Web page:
Funny Folly Houses
Will and Guy are building up a collection of funny follies and strange structures. We only wish we had the spare money to commission such an indulgent building!
Follies can regularly be found around the UK write Will and Guy. They are fascinating remnants or relics from the past and often point to the idiosyncrasies of their builders or owners. Furthermore, many British follies can be viewed from a passing car or by exploring on foot. So what are these strange monuments?
1. Jack the Treacle Eater - Funny Folly House
Now, his commemorative tower can be found in Barwick Park, Somerset, England. Does the picture to the right remind you of a man with huge thighs? Or can you imagine those stones in the garden folly to be the messages?
*Gothic: Gothic architecture is a style of architecture which flourished during the high and late medieval period. It evolved from Romanesque architecture and was succeeded by Renaissance architecture. It originated in 12th-century France and continued into the 16th century; many churches and cathedral were built in this style.
More Follies Which Defy Logic
The most common of all follies is to believe passionately in the palpably not true. It is the chief occupation of mankind. H. L. Mencken
3. Faringdon, South West Oxfordshire, England
Farington is claimed by some to be the last true folly built in England. What makes this folly curious is that at the insistence of Lord Berners it was topped with gothic flourishes and mock battlements, and this was 1935 and not 1635.
Check out the fantastic views over 5 counties and find out about the history of Folly Hill, Henry James Pye (of Sing a Song of Sixpence fame), Oliver Cromwell and the very eccentric Lord Berners (the creator of the tower). See more on the Faringdon Folly Tower
4. The Folly House in the Clouds
It was built in 1923 as the Thorpeness water tower, disguised as a house to avoid it being an eyesore. Originally it was a five storey house underneath the water tank, which itself was hidden by enclosing it in a house-like structure complete with pitched roof. We were impressed with the neat room alignment on the corners. Later, when Thorpeness was linked to a mains water supply, the tank inside was dismantled and the space turned into additional living accommodation making the folly house you see today.
5. Goring-by-sea Grotto
6. Racton Folly
An alternative possibility, which we favour, is that it was built by the then owner so that he could see his trading ships berth at Emsworth, then a major port and now a beautiful small town worth visiting. Either way, some folk have told us that it perhaps qualifies today more as a curiosity than a folly.
While this is a sad picture, it does stimulate the imagination. Firstly there is a play on words, Racton - rack and ruin, then thoughts turn to what happened in those great holes that were once windows ......
A man's home is his castle, in a manor of speaking.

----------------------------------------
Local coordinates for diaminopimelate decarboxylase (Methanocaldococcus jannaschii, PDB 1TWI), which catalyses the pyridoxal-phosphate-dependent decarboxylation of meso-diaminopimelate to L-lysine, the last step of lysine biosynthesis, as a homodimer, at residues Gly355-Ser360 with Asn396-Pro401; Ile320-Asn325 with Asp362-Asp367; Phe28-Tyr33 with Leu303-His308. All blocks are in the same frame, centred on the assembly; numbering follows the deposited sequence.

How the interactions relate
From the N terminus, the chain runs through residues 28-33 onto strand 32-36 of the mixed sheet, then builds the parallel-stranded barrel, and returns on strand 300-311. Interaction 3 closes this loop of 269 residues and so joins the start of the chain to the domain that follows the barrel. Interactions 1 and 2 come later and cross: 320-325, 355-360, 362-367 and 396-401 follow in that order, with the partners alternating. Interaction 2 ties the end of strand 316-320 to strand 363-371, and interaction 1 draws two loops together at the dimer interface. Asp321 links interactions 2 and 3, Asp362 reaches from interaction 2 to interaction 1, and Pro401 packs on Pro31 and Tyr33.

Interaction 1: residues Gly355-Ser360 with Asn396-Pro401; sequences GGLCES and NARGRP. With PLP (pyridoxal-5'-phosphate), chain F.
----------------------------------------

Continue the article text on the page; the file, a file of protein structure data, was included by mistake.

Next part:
This is a sunset over the Folly River, which flows next to Folly Beach, a beach town, near Charleston. This picture was taken by Sasha Azevedo of Charleston, South Carolina, USA.
To read more about follies:
William Gronow-Davis saw an opportunity to build the largest folly in Britain for a century. O2, the phone company, planned to build a nest of radio masts in Dorset England. When they pulled out of the deal, Mr Davies saw the chance to erect a wonderful new garden folly on his Rushmore Estate in Dorset, England. He settled on the design of an Indian mogul gateway, topped by five large copper domes. The base of the folly is made from Turkish limestone and is decorated with the family's crest.
Mr Gronow-Davis reflected, "I would say that 99 per cent of the feedback I have had has been positive. Natural England has said it enhances the landscape. You don't have to be rich to have a folly, it is not about extravagance, it is about beauty. I like the look of Mr Gronow-Davis' one and can't wait to see it.
Will and Guy's Top Ten Folly Quotations to Set You Thinking
The word "Folly" is commonly used to describe an ornamental building serving no useful purpose - some were designed as "sham ruins" while others were built simply to adorn the landscape. On the estate are the famous Jealous Wall built in 1760 in the style of a ruined medieval abbey to block the view of a larger house nearby, the Gothic Arch and Octagonal Gazebo.
In Georgian times the inclusion of such follies as part of the overall improvements to the landscape were to provide subjects for melancholic contemplation of the triumph of civilisation over barbarity.
Footnote: The Jealous Wall was kindly sent in by Eddie Flynn
Another Type of Folly?
The Folies Bergère is a Parisian music hall which was at the height of its fame and popularity from the 1890s through the 1920s. It opened on 2 May 1869. You can visit the Folies Bergère in Paris, France, at 32 rue Richer in the 9th Arrondissement, it was built as an opera house by the architect Plumeret.
Famous painting opposite: LaDanse du Feu by Jules Cheret
These cubic houses came about from a design by Piet Blom in Rotterdam, Netherlands. The concept is of a forest, thus to get the full effect you need to view a street of these cubic houses. (See photograph to the right)
The cubes are split into three levels. The triangle-shaped lower level contains the living area. The windows on this level open onto the environment below due to the slope of the tilted cube. The middle level contains the sleeping area and a bathroom, while the top triangle becomes an extra bedroom or a living space.
The columns holding up the cubes allow for a staircase that leads to the entrance. Some of the cubes in the 'forest' have shops on the promenade level
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